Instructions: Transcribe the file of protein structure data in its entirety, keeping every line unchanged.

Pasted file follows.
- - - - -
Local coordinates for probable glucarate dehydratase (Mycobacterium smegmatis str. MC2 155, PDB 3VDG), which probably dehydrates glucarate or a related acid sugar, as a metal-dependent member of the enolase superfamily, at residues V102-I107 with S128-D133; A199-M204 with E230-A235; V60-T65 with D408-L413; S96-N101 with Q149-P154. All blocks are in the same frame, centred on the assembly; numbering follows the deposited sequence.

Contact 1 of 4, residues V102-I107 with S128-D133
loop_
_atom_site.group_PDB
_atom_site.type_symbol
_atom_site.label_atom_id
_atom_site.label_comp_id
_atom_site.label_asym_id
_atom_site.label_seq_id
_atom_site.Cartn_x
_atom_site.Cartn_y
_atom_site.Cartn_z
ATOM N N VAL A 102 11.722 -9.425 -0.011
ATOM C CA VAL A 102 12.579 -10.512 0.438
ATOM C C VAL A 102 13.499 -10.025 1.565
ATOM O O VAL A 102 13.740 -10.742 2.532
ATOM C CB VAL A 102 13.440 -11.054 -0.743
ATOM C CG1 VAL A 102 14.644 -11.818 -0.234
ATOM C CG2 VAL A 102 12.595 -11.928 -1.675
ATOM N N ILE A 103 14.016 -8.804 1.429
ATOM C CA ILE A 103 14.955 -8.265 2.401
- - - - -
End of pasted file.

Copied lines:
Local coordinates for probable glucarate dehydratase (Mycobacterium smegmatis str. MC2 155, PDB 3VDG), which probably dehydrates glucarate or a related acid sugar, as a metal-dependent member of the enolase superfamily, at residues V102-I107 with S128-D133; A199-M204 with E230-A235; V60-T65 with D408-L413; S96-N101 with Q149-P154. All blocks are in the same frame, centred on the assembly; numbering follows the deposited sequence.

Contact 1 of 4, residues V102-I107 with S128-D133
loop_
_atom_site.group_PDB
_atom_site.type_symbol
_atom_site.label_atom_id
_atom_site.label_comp_id
_atom_site.label_asym_id
_atom_site.label_seq_id
_atom_site.Cartn_x
_atom_site.Cartn_y
_atom_site.Cartn_z
ATOM N N VAL A 102 11.722 -9.425 -0.011
ATOM C CA VAL A 102 12.579 -10.512 0.438
ATOM C C VAL A 102 13.499 -10.025 1.565
ATOM O O VAL A 102 13.740 -10.742 2.532
ATOM C CB VAL A 102 13.440 -11.054 -0.743
ATOM C CG1 VAL A 102 14.644 -11.818 -0.234
ATOM C CG2 VAL A 102 12.595 -11.928 -1.675
ATOM N N ILE A 103 14.016 -8.804 1.429
ATOM C CA ILE A 103 14.955 -8.265 2.401